Yellowjackets: Adding a Voice

More than a dozen musicians have been members of jazz fusion band the Yellowjackets since the group was launched in 1977. But keyboardist and founding member Russell Ferrante says that there are common threads that weave through all of the band’s music. “A strong sense of pulse and groove, a balance of structure and spontaneity, a sense of evolution and development and an optimistic outlook” are distinctive characteristics of the Yellowjackets’ music, he says. With some pride, he mentions that there’s a class at the prestigious Berklee College of Music dedicated to the study of the band’s compositions.

Last September saw the release of Raising Our Voice, the Yellowjackets’ 24th album. And although the players may have changed over the decades, those common threads bind the group’s entire body of work. Ferrante says that the new album represents “who we are, and it reflects our aesthetic sense.” But at the same time, he acknowledges that the band’s character is constantly being refined.

Raising Our Voice revisits some older Yellowjackets tunes. The original version of the opening track, “Man Facing North” appeared on the group’s 1993 album, Like a River. While the ‘93 recording focuses on electric bass, the new recording places emphasis on impressive interplay between Bob Mintzer’s sax and Souza’s wordless vocals.

Luciana Souza is featured on Raising Our Voice, and the Brazilian jazz singer co-wrote two of the album’s tracks with Ferrante. “Luciana’s input was crucial in creating the new versions of previously recorded songs,” Ferrante says.

But most of the music on Raising Our Voice is completely new. “All the [new] music was written prior to going into the recording studio,” Ferrante says, “but we refined and shaped it during the recording process.” Many of the tunes weren’t originally slated to include vocals at all, but once the group entered the studio with Souza, Ferrante says that “we excitedly integrated her” into the arrangements. “She added another melodic voice to the band, allowing us to expand our orchestrational possibilities.”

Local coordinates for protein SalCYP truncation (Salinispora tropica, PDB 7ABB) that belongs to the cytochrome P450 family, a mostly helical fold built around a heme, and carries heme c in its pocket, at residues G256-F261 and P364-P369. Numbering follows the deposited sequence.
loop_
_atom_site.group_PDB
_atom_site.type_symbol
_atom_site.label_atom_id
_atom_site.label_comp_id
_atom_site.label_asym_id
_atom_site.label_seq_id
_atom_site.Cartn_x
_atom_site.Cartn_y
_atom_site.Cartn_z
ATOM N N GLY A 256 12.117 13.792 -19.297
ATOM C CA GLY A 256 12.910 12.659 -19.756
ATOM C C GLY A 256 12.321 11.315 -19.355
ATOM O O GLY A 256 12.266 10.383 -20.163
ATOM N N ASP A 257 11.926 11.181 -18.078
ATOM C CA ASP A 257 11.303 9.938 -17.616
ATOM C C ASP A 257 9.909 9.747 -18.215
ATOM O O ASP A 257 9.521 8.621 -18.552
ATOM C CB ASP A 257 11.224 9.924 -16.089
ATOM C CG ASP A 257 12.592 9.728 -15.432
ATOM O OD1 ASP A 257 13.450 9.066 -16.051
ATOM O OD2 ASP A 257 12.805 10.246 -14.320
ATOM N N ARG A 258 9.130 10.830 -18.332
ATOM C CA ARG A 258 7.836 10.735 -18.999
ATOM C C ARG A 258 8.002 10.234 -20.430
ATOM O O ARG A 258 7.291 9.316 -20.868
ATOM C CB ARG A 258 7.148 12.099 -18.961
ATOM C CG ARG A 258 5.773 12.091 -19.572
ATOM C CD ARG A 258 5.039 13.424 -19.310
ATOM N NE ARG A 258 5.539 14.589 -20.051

Each of the four members of the Yellowjackets—Ferrante plus saxophonist Bob Mintzer, William Kennedy on drums and bassist Dane Alderson—is involved in projects outside the group. “Bob writes and records his own quartet and big band music,” Ferrante says. “I compose for and play trio gigs that are entirely acoustic in nature; Will has been playing some more rhythm and blues-oriented gigs on his own, and Dane has a weekly gig in Charlottesville playing a wide variety of music from rock to jazz.”

The group members bring those diverse backgrounds together to create the Yellowjackets’ sound, one that is firmly rooted in the tuneful and accessible end of the jazz spectrum. Raising our Voice explores a number of different textures, from Mintzer’s old-school “Swing With It” to the bop-flavored “Strange Time” to the impressionistic “In Search Of.” The latter makes subtle use of synthesizer, though one has to listen closely to hear it. “Acoustic piano was my primary voice on this recording,” Ferrante says. “I feel most expressive at the piano, but I still love the way synths can be used to help shape the arrangements.”

And the album ventures outside the jazz idiom completely on a pair of brief, minimalist instrumentals—“Emerge” and “Divert”—that are nearly ambient in nature. “Those pieces were primarily Dane’s creations,” Ferrante says. “We hope to continue to explore [that style] and further incorporate the entire band in a more substantive way.”

Over the years, the Yellowjackets have sometimes been pigeonholed into the “smooth jazz” category, a style that holds little credibility with critics or serious jazz aficionados. Ferrante takes it all in stride. “I acknowledge that some may label our music as ‘smooth jazz,’” he says, “but I think if you really open the hood, there’s a lot more going on than one might initially perceive.”

Part of the issue some take with smooth jazz is its formulaic nature. “I think some of that criticism [of the style] may be justified,” Ferrante concedes. But part of why he doesn’t believe the Yellowjackets fit into the category has to do with the intention behind the music. “We want to make music that will inspire, challenge, and last.”